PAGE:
Of late, the Hon`ble Supreme Court in Mansukhlal Vithaldas Chauhal v. State of Gujarat (1997) 7 SCC 622 reiterated the aforesaid principle in the following words:
“The court does not sit as a court of appeal but merely reviews the manner in which the decision was made particularly as the court does not have the expertise to correct the administrative decision. If a review of the administrative decision is permitted, it will be substituting its own decision which itself may be fallible. The court posted out that the duty of the court is to confine itself to the question of legality.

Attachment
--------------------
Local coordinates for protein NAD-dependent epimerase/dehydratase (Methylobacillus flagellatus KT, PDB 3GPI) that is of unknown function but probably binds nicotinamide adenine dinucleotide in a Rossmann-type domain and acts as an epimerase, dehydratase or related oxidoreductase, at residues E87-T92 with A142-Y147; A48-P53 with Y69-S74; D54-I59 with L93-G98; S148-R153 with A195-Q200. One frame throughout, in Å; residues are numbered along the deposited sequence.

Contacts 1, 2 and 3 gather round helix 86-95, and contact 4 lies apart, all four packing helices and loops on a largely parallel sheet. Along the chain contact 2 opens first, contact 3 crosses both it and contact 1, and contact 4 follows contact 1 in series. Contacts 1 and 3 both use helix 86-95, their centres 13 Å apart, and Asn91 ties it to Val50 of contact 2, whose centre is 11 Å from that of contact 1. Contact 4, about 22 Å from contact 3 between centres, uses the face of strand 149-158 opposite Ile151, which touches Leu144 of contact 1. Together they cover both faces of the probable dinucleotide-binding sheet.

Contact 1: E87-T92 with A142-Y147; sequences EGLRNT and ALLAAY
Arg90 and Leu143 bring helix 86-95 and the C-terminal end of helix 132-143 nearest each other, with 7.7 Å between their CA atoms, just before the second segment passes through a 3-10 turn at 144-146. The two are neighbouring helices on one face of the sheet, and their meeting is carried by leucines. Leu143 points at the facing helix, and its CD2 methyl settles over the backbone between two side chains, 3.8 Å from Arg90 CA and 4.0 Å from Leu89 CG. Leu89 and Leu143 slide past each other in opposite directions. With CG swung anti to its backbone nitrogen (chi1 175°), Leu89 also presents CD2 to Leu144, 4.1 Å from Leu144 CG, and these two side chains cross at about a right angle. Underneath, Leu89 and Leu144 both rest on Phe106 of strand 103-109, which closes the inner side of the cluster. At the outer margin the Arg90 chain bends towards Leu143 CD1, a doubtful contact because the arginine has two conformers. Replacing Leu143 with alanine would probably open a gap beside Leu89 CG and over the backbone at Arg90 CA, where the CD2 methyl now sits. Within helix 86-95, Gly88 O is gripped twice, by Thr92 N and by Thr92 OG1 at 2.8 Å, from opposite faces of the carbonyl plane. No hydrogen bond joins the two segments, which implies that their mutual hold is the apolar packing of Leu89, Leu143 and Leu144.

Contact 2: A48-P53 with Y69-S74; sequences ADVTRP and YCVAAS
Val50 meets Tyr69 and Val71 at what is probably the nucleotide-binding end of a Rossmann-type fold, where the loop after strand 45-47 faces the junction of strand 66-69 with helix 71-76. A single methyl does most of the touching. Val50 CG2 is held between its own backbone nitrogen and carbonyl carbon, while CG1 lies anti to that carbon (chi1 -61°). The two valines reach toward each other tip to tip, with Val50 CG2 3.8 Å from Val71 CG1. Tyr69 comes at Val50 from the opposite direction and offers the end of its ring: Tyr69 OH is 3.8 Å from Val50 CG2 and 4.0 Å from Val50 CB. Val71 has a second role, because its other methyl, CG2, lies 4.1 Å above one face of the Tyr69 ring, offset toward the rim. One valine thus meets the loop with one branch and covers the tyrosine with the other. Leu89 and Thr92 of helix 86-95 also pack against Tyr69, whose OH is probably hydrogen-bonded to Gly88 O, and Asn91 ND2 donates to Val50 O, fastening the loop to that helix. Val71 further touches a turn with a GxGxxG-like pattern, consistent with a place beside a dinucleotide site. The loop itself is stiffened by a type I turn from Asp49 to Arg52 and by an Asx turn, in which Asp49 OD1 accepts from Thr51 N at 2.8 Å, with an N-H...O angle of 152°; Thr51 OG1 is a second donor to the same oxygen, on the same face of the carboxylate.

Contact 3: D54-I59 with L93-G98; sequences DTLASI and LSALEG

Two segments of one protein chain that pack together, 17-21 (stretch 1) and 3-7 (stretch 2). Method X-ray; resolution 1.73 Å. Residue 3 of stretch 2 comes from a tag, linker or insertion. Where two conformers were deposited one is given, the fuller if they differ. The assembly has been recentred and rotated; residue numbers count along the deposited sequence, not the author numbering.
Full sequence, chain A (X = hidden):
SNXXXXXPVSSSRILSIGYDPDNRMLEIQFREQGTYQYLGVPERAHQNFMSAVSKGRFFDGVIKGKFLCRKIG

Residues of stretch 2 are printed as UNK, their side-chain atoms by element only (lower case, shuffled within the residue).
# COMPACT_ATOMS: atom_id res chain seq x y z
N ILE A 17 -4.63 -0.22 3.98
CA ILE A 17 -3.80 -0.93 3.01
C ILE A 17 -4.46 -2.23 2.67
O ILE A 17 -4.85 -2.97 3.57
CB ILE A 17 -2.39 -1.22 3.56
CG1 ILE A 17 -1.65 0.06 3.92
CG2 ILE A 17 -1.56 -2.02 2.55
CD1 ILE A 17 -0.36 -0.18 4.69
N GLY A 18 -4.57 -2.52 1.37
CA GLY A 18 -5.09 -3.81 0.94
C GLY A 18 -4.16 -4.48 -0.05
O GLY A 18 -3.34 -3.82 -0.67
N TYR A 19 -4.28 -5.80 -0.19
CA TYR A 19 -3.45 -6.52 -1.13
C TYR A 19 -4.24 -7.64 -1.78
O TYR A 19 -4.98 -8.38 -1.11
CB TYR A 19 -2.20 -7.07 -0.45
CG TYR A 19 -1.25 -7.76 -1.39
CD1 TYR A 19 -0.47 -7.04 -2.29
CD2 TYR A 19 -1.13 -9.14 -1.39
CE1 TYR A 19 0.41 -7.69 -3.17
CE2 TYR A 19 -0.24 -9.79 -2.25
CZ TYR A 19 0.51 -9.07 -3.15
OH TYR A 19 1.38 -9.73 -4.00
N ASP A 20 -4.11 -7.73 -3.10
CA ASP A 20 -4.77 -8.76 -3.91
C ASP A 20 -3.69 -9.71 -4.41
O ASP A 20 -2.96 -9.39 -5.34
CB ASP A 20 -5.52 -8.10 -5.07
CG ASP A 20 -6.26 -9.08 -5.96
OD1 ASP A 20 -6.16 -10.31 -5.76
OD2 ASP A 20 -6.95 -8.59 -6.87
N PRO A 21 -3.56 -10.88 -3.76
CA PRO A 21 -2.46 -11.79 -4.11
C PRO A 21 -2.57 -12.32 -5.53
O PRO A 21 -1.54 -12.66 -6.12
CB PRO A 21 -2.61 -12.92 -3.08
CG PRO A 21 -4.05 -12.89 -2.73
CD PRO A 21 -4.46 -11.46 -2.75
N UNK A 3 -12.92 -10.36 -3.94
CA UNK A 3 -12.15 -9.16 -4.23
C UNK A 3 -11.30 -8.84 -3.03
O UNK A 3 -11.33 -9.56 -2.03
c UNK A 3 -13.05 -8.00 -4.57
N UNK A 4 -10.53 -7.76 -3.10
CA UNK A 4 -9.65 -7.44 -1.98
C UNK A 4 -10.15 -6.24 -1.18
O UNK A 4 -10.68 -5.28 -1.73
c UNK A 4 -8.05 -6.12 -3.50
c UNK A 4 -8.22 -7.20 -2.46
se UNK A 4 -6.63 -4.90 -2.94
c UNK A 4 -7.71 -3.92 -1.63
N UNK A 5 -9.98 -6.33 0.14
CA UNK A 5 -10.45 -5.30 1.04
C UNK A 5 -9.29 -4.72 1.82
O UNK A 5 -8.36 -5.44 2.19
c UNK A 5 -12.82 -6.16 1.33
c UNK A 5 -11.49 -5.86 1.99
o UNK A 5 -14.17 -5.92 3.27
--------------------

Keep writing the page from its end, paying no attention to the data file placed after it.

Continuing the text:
To put it otherwise, the concern of the court should be whether a decision making authority exceeded its powers?; committed an error of law; committed breach of the rules of natural justice; reached a decision which no reasonable tribunal would have reached; or abused its powers. Of course, if the decision making body is influenced by considerations which ought not to influence it; or fails to take into account matters which it ought to take into account, the will interfere. See in this connection Padfield v. Minister of Agriculture., Fisheries and Food (1968 AC 997. From the abundant and relevant material which was before the Government, it cannot be said that by issuing the said notification, it had reached a decision which no reasonable Tribunal would have reached or that it has abused or exceeded its powers or committed any error of law of committed breach of rules of natural justice. We accordingly reject the argument of the learned counsel on the first count.